That's true. That's a, that's an interesting way of putting it.  Didn't think that quite that way that's that's absolutely true. Of course that is giving is almost like the way he baits the hook because what Thaddeus craves is people to look at him, and admire him, and to like him. And in his view, that takes a certain amount of money, because he sees himself as somebody who just throws the door open and lays out a beautiful dinner and opens up great bottles of wine, and that takes a toll. And in the- At a certain point in his life, he's quite successful, he's a screenwriter, and he's got a huge hit. And the money is coming in, it doesn't occur to him that these things are cyclical, that these things can, can come and go. And he, he establishes a pace and tastes and, and a way of life that he can't sustain. And that's when he turns the Kip who is not like, super wealthy, but he works and makes a good salary. And he said, "Look it, I'm circling the drain here. Can you, can you help me out? I know my ships gonna come in. If not today, then tomorrow and if not tomorrow, then the week after. But in the meanwhile, I can't pay the taxes on my house, I can't get the most basic repairs done." And Kip for his part is glad, because it gives him a real connection to Thaddeus.

I am curious of because Kip is, is not only not telling Thaddeus how he feels about him, but he is not telling the world about his, his sexuality. He has many reasons for that, that he goes through over, over the course of the novel. And I'm, I'm interested in, in your take and in exploring that with, with these two particular characters. And the, the fact that Kip is, seems so devoted to Thaddeus and yet so unsure of, of wanting anyone else to know.

Yeah, he's really, as he says, at one point, "He's in a prison of his own making." You know, one of the things that I wanted this book to be about, and it was kind of hard, because you're writing about things that are not said. And, you know, it occurred to me in, in, in the writing of this, that our lives are, are shaped by what we do, and our lives are shaped by what we say. But just as powerfully, our lives are shaped by the things we don't say, by the things we don't do, you know, that- I think there's a line somewhere in the book that "Silence works on us like a lave and gives us our final shape." That, this is what- I mean, this is what's happened to Kip. And once, once that silence is established, he can never find the time, the moment when he can say, "You know what, everything I've said up to this point is in fact untrue." He's sort of locked into it and is waiting for something to happen, that will turn it around. On another level though, you can feel that he is in fact, using the farfetched-ness of this attachment, the almost in possibility of his really being with Thaddeus, who's married with a couple of kids and is not at least no one knows him to be gay. He holds on to that as a way of keeping himself unknown not only to Thaddeus but to the world, because he lives with a great deal of shame, which he thinks of is a need for privacy. And it is to an extent, I mean, some people are private. But it's also living with shame, he's living at a time when people all over the country are coming out of the closet, are marching under the rainbow banner. He's way, way past Stonewall, but he's not a part of it.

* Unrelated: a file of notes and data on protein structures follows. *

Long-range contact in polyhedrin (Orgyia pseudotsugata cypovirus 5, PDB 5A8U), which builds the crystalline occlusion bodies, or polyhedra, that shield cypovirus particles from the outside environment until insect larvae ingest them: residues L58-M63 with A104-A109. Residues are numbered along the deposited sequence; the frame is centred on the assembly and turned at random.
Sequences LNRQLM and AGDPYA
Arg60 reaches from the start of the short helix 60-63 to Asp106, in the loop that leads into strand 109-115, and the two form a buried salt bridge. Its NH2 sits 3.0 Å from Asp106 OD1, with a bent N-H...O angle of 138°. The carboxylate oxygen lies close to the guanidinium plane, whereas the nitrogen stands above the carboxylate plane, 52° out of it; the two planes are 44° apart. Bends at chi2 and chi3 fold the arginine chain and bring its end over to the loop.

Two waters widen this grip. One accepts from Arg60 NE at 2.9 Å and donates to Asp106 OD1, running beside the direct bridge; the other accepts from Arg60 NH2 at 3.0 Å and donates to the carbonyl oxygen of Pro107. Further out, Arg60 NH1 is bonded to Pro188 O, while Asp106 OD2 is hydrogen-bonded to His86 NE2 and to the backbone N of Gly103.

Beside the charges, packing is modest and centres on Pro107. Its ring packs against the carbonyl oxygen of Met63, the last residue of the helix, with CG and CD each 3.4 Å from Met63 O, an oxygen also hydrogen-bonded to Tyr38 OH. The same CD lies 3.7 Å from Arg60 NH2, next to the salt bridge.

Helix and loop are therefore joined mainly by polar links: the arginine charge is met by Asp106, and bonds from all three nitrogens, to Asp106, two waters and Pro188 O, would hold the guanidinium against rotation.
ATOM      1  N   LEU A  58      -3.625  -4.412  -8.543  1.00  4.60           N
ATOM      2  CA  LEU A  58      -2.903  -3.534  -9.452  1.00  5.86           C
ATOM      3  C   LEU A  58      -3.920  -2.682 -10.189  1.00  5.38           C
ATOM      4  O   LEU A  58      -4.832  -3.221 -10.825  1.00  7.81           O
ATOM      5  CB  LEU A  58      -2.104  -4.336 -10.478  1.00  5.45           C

And he doesn't feel that he can be.

I think he thinks that maybe one day he will be, but that day just hasn't come. You know, it's, it's just what we do when we're when, when we're afraid. We'll say, we don't say, we don't really say never, we just say not now.

I think your writing early on in the, in the novel about Thaddeus and Grace and you say, "Oh, and what a little crock pot of frustrated ambitions they kept at a steady simmer." But that's almost like the two of them, of Thaddeus and Kip, but because it's it, they had an early sexual experience that we learn later on, that maybe even Thaddeus doesn't fully remember, at least as having such an impact on his life as it did on Kip.